The Cemetery Cats

Homeless Cat at Recoleta Cemetery in Buenos Aires

One of the biggest tourist draws in Buenos Aires is Recoleta Cemetery, surrounded on all sides by a high-toned urban neighborhood. Tourists go mainly to see where Evita Perón is buried (she’s buried there under her maiden name, Eva Duarte, in the Duarte family crypt. In addition to Evita, virtually everyone who was anyone was at Recoleta, including a number of former presidents, as well as numerous generals and admirals. Not buried at Recoleta is Juan Perón, who was refused admission there, buried at Chacarita Cemetery off to the south, and then, after the body was vandalized, moved to a special crypt at the Museo Histórico Quinta 17 de Octubre in the suburb of San Vicente.

Not quite so well known is that Recoleta Cemetery is full of cats. It is one of several public places in B.A. that is infested with felines, including a botanical garden in nearby Palermo. The kind-hearted Argentinians typically feed these cats, so they are not quite 100% feral. They are a bit wild, however, though they recognize their benefactors. I thought the cats wandering the concrete walkways of the Recoleta were a nice touch.

 

Belgian Cats Against Terrorism

General Bonkers Will Explain the Situation

General Bonkers Will Explain the Situation

When Brussels was placed under a terrorism alert in November, security officials requested that the public remain silent regarding ongoing counter-terrorism operations lest they alert potential targets of police raids. So how did the Belgians react? With cat pictures … hundreds of them! All relate in one way or another to the terror alert, but with a sense of humor that no one knew the Belgians had.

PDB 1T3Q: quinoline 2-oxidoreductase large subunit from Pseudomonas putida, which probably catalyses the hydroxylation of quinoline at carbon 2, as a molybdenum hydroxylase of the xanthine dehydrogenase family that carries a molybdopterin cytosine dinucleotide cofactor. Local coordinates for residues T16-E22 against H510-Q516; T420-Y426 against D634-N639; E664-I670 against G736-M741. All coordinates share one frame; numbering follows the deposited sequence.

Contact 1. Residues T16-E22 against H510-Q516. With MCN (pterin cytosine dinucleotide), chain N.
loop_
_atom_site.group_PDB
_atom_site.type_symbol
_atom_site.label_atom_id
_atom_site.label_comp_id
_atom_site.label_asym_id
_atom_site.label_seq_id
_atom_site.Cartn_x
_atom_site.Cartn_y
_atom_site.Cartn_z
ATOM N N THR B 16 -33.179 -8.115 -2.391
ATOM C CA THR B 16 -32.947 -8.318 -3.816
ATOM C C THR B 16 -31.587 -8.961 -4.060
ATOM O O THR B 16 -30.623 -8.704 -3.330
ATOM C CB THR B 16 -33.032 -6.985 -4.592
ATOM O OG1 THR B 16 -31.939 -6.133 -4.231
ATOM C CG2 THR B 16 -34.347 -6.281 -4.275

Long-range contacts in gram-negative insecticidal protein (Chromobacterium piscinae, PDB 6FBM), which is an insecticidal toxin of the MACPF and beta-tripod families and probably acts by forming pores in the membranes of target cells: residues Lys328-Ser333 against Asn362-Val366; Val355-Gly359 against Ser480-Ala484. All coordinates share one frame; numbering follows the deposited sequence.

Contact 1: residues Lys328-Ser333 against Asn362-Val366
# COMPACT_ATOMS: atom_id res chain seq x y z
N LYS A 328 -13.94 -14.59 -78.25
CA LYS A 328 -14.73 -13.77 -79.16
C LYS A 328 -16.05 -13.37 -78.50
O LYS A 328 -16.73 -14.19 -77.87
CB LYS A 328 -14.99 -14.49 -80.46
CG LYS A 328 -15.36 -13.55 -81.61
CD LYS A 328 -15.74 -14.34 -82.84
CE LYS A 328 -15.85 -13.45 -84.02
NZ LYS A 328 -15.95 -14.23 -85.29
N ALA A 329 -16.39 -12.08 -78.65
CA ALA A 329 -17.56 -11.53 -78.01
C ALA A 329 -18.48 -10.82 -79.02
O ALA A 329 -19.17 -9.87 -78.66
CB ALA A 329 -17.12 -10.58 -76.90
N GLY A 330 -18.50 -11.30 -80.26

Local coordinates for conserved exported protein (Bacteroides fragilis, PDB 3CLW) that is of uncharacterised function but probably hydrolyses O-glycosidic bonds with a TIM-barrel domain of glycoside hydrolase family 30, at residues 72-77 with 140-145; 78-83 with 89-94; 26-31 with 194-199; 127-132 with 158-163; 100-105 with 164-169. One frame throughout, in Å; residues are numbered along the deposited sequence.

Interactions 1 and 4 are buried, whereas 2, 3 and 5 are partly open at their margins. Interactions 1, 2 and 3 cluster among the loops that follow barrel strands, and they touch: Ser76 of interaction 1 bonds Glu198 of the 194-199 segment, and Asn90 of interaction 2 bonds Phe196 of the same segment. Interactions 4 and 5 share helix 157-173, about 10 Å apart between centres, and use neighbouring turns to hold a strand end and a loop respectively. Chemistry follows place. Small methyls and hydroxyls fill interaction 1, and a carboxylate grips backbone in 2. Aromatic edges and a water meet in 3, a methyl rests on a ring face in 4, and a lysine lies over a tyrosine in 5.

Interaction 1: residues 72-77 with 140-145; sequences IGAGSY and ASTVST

They Said to Stay Inside!

They Said to Stay Inside!

These are just three images for your enterrainment. For more images, I suggest you click here.

All Clear Yet?

All Clear Yet?


I wish to thank Martine for bringing these pictures to my attention.

Kit Smart and His Cat

Christopher Smart (1722-1771)

Christopher Smart (1722-1771)

Christopher Smart is one of the minor joys of 18th century English poetry. Unfortunately, he had a little mental difficulty which led to him being locked away in an asylum, mostly for his religious mania: He was known for kneeling down in the middle of a busy thoroughfare and launching into prayers.  His friend Dr. Johnson had some affection for the man and his work:

I did not think he ought to be shut up. His infirmities were not noxious to society. He insisted on people praying with him; and I’d as lief pray with Kit Smart as any one else. Another charge was, that he did not love clean linen; and I have no passion for it.

Included here is a selection from his long poem “Jubilate Agno,” which he wrote while an inmate of St. Luke’s Hospital for Lunatics. Consider it a gift to those of you who are cat lovers.

For I will consider my Cat Jeoffry.
For he is the servant of the Living God duly and daily serving him.
For at the first glance of the glory of God in the East he worships in his way.
For this is done by wreathing his body seven times round with elegant quickness.
For then he leaps up to catch the musk, which is the blessing of God upon his prayer.
For he rolls upon prank to work it in.
For having done duty and received blessing he begins to consider himself.
For this he performs in ten degrees.
For first he looks upon his forepaws to see if they are clean.
For secondly he kicks up behind to clear away there.
For thirdly he works it upon stretch with the forepaws extended.
For fourthly he sharpens his paws by wood.
For fifthly he washes himself.
For sixthly he rolls upon wash.
For seventhly he fleas himself, that he may not be interrupted upon the beat.
For eighthly he rubs himself against a post.
For ninthly he looks up for his instructions.
For tenthly he goes in quest of food.
For having consider’d God and himself he will consider his neighbour.
For if he meets another cat he will kiss her in kindness.
For when he takes his prey he plays with it to give it a chance.
For one mouse in seven escapes by his dallying.
For when his day’s work is done his business more properly begins.
For he keeps the Lord’s watch in the night against the adversary.
For he counteracts the powers of darkness by his electrical skin and glaring eyes.